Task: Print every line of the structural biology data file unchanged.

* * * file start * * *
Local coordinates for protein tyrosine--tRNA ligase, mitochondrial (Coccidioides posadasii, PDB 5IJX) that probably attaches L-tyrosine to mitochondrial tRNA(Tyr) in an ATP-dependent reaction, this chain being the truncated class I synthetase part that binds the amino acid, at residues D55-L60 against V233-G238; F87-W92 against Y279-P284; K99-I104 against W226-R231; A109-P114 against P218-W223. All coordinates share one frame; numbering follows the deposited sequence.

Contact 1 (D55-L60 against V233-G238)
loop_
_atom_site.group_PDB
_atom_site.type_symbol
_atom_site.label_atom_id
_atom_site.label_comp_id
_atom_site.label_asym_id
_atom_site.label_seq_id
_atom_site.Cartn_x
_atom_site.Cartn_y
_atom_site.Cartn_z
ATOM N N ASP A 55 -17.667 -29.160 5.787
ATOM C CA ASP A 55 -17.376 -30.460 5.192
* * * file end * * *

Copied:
Local coordinates for protein tyrosine--tRNA ligase, mitochondrial (Coccidioides posadasii, PDB 5IJX) that probably attaches L-tyrosine to mitochondrial tRNA(Tyr) in an ATP-dependent reaction, this chain being the truncated class I synthetase part that binds the amino acid, at residues D55-L60 against V233-G238; F87-W92 against Y279-P284; K99-I104 against W226-R231; A109-P114 against P218-W223. All coordinates share one frame; numbering follows the deposited sequence.

Contact 1 (D55-L60 against V233-G238)
loop_
_atom_site.group_PDB
_atom_site.type_symbol
_atom_site.label_atom_id
_atom_site.label_comp_id
_atom_site.label_asym_id
_atom_site.label_seq_id
_atom_site.Cartn_x
_atom_site.Cartn_y
_atom_site.Cartn_z
ATOM N N ASP A 55 -17.667 -29.160 5.787
ATOM C CA ASP A 55 -17.376 -30.460 5.192